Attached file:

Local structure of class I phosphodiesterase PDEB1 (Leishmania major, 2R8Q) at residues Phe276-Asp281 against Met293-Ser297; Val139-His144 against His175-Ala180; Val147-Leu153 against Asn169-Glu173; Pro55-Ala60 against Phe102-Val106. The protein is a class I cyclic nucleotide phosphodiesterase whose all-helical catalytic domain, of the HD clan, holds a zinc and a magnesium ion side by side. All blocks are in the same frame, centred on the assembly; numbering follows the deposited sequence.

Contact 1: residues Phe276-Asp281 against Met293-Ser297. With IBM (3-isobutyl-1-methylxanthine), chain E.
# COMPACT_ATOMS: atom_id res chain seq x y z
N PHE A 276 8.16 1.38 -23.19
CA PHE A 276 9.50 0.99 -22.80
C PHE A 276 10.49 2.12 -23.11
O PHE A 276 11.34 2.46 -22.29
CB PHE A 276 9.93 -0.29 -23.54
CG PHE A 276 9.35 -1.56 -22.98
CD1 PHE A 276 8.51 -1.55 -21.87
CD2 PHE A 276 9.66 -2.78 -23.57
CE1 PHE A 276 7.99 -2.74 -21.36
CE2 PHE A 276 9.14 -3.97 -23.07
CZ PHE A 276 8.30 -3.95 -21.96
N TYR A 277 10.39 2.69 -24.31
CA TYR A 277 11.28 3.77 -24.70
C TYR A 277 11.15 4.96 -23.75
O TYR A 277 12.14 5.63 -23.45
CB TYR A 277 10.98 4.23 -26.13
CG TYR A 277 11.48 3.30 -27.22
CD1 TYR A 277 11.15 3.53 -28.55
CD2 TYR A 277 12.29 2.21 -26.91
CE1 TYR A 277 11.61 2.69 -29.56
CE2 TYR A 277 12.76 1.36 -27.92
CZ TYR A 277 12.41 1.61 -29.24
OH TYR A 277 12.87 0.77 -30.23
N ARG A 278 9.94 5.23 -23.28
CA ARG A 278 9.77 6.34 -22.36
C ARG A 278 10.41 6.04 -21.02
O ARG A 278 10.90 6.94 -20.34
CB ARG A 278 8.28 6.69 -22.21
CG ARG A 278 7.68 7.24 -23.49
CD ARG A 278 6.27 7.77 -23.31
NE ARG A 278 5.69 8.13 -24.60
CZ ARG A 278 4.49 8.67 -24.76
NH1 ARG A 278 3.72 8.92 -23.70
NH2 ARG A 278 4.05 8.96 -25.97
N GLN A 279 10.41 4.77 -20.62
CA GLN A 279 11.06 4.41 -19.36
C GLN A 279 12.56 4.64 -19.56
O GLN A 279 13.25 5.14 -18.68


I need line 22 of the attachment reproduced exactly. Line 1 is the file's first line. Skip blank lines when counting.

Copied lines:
CD2 TYR A 277 12.29 2.21 -26.91